Jim Murphy, the state health department's Communicable Disease Control and Prevention Bureau chief stated that no cases of COVID-19 were spread at state basketball tournaments put on by the MHSA back in March.
The state tournaments of the four classifications were held in Bozeman (AA), Billings (A), Butte (B) and Missoula (C) and were called off after two days due to the first known or lab-confirmed cases of COVID-19 in Montana.
According to Murphy, an investigation into confirmed cases has shown that there was no spread at any of the four events.
The first cases that popped up in Montana were travel-associated, Murphy said.
“It did not look like they had been acquired in locally in Montana," He added. "We think that the tournaments were not high-risk settings given the timeframes we’re talking about."
Murphy said the state looked into the origination of confirmed cases and found that none could be traced back to any of the state tournaments.
“Part of the investigation (into confirmed cases) has been to determine where did a person acquire this (COVID-19), what places them at risk in the last 14 days. There are no indications any of the cases are associated with any of the tournaments, and we’re past that 14-day window now,” Murphy said.
The first (known or lab-confirmed) presumptive case wasn't diagnosed in Montana until the second day (Friday) of the state tournaments, which were held at the same times across the state. Shortly after, the MHSA board of directors decided to cancel the remainder of the competitions and name co-champions for each classification.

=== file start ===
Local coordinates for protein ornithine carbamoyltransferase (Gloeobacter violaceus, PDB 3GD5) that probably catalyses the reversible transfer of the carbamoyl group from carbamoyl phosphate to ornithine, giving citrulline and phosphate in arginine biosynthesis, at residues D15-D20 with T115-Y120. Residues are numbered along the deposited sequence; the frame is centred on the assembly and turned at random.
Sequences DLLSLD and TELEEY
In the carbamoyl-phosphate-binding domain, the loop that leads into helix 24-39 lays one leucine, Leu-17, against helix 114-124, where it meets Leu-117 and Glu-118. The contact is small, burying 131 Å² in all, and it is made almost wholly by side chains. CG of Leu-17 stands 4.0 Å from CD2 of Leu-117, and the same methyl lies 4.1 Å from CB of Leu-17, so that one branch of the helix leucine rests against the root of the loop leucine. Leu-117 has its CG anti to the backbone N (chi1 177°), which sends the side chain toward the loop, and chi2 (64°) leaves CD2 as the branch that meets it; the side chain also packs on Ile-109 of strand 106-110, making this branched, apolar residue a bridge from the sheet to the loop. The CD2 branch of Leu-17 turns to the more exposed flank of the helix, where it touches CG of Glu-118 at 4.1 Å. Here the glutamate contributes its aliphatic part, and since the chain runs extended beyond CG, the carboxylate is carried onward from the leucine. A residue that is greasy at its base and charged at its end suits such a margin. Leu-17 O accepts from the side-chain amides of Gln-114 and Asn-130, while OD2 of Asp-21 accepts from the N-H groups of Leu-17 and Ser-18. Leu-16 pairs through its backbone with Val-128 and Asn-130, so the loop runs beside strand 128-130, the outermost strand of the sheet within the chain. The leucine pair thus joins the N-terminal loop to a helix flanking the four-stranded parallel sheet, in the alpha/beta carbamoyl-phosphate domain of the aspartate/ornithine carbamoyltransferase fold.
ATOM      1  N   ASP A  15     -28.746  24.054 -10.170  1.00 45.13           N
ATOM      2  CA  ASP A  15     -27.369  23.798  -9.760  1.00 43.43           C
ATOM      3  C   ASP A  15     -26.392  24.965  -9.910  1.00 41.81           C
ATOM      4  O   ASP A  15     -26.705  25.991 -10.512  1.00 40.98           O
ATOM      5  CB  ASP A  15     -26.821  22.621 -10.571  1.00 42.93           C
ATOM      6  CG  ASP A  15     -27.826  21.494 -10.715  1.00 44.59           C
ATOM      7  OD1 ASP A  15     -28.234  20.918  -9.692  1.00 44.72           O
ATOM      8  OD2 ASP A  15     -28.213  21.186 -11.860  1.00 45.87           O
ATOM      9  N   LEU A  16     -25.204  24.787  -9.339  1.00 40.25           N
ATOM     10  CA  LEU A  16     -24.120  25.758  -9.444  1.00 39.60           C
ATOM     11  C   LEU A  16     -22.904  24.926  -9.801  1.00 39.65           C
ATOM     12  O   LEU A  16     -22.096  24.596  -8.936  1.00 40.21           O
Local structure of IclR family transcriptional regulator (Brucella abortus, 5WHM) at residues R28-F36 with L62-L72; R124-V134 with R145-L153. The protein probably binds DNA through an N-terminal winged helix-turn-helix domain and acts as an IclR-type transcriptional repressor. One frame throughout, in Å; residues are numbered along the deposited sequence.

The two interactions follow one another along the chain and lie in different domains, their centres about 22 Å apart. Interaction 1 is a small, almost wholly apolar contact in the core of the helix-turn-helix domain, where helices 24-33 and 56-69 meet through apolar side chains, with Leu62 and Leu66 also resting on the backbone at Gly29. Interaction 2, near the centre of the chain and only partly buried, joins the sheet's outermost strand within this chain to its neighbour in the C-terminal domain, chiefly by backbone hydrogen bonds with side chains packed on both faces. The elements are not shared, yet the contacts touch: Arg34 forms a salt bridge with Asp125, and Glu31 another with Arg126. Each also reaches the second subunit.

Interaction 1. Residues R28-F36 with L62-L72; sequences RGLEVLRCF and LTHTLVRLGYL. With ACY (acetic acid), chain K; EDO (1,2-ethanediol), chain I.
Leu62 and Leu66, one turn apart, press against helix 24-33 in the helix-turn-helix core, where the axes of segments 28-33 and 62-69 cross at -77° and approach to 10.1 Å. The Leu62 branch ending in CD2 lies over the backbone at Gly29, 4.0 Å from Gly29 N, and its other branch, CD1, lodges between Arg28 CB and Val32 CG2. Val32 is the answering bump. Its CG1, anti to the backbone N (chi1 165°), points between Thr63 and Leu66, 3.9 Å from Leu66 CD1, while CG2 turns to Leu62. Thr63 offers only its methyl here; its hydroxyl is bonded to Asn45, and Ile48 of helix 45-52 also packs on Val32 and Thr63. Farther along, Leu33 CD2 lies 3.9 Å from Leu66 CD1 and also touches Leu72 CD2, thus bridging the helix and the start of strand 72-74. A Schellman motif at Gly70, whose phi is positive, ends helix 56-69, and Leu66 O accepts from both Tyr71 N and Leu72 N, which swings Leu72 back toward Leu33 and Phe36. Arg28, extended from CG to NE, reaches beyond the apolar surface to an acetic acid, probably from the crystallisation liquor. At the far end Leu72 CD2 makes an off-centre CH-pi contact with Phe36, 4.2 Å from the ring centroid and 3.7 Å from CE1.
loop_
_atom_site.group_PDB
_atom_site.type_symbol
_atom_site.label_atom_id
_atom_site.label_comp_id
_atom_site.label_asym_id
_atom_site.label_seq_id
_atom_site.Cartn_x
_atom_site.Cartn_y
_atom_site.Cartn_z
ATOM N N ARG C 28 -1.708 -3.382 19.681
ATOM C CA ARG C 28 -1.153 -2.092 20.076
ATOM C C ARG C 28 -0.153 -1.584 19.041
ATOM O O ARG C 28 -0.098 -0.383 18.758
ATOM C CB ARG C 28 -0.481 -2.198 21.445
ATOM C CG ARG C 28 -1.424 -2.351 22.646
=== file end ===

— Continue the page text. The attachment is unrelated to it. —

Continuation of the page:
Montana Commissioner of Higher Education Clayton Christian was one of the first cases in the state and it was suspected to her exposure came March 5th in Dillon according to a press release from her office.
The Crow Tribe Executive Branch also asked that anyone who attended state basketball tournaments self-quarantine after for 14 days, along with anyone that traveled in or out of state a few days after the competitions.
“During the tournaments our first cases started popping up and the tournaments were canceled as a result,” Murphy said. "We’re confident there wasn’t anything that the tournaments contributed to this because of the timeframes and because of the investigations that have been done."
The MHSA is currently weighing what to do with spring sports.
Days after basketball tournaments were canceled, the MHSA decided to suspend spring sports and said a decision would come April 13, which was moved to Thursday of this week, April 9.
"The options staff are working on will allow for the possibility that all MHSA spring activities may resume, and that they may be in a completely different format from the originally scheduled event," MHSA executive direction Beckman wrote in a statement. "Each sport and activity are different and as we review how those activities may resume, if possible, we understand there are different dynamics that may lend to an event not being able to be held."
Holly Michels contributed to this report
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